We’ve been in business for 35 days and have been fortunate to experience strong growth while providing our services to 16 unique clients. We’ve been able to provide a wide range of technology, graphic design, and website solutions for businesses in all different industries of all different sizes. As we bring on more clients we have more responsibilities, and we’ve been observing how our distribution of hours is skewing heavily towards client time.
No surprises here. As we increase the amount of time we spend on clients our cash increases.
We would love to be spending 100% of our time with our clients, but there are other functions of the business that we need to tend to, including our latest project, Firedove Incubator.
So, how does a small firm like ours increase the amount of hours we can commit to our clients and other business activities? The answer is deceptively simple.
The time has come for Firedove Technology to increase the size of our team. Before we announce our newest addition to our flock, we wanted to share with you how we are using our data to guide this decision.
Firedove Technology does not have the capacity to guarantee two (or even one) full time salary. We live and die on our invoices coming in on time. Some weeks are rather lucrative and others bring in minimal amounts of revenue. In the absence of consistent salaries, we needed to come up with an equitable way to pay everyone in the organization a fair amount that wouldn’t put us into any financial jeopardy. This is our solution.
The image above is an theoretical breakdown of hours by an individual, Employee A, at Firedove. We’ve decided to weight each of our tracked hours with a different value. Client Time has a multiple of 5 (as it is what brings in most of our revenue) and Personal time has a multiple of 0 (as this time doesn’t add value to our company). By using these multiples, we can reasonably assess the value of each person’s contributions based on the activities that they participated in that week.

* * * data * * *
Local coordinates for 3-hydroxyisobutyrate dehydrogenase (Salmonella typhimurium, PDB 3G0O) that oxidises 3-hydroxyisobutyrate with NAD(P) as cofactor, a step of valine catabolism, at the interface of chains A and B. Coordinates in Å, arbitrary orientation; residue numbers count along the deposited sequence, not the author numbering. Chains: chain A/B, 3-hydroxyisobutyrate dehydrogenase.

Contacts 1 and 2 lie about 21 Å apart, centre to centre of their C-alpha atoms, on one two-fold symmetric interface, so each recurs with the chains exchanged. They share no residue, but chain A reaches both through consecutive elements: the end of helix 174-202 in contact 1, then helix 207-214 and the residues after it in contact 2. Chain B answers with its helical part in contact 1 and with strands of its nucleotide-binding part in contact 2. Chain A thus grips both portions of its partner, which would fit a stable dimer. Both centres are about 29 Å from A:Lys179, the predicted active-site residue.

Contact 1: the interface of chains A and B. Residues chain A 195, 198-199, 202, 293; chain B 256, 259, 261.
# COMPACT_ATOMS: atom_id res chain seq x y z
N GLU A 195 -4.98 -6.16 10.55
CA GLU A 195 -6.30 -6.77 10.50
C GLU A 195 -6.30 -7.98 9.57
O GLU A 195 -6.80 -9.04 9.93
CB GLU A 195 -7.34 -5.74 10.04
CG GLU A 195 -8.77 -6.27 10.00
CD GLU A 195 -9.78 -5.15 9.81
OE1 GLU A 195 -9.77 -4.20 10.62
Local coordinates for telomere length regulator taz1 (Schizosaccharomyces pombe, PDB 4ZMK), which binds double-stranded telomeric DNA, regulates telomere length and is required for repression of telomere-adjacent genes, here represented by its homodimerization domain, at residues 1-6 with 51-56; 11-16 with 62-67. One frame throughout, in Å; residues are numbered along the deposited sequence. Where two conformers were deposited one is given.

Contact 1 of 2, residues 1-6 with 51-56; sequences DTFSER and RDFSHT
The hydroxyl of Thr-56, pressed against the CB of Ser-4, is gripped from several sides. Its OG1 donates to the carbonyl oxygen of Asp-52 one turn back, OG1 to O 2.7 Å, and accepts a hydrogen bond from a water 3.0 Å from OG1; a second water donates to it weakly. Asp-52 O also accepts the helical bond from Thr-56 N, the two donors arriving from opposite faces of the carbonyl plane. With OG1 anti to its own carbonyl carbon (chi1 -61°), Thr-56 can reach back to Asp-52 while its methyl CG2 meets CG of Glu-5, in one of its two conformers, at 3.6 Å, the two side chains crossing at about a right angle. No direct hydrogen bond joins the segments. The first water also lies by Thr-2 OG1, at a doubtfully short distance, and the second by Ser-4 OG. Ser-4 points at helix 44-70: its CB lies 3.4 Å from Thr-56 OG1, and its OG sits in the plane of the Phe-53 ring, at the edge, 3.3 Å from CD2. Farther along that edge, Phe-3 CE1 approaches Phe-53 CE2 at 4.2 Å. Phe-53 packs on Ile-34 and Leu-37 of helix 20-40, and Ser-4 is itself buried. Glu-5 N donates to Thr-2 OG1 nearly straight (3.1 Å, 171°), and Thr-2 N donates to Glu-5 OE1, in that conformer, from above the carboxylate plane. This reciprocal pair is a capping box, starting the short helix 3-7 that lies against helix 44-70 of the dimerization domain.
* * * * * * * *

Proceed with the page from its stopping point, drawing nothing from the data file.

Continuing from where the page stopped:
In this example, we can see that Employee B worked 19.5 hours for Firedove compared to the 40 hours Employee A worked. If we calculate the division of labor solely using the total hours, Employee A is entitled to 67.2% of the earnings that week, whereas Employee B would be entitled to 32.8%. The difference between Employee A and Employee B is that Employee A had contributed a greater amount of hours that week towards Client Time than Employee B did. By using our weighted system, Employee A is entitled to 71.3% of the earnings (representing a 4.1% increase) whereas Employee B is entitled to 28.70% of the earnings.
By using data we can understand who is adding the most value to the company and reward them proportionally. Some organizations have a company and compensation structure that resembles a monarchy or oligarchy. At Firedove Technology we are attempting to model our company like a technocracy.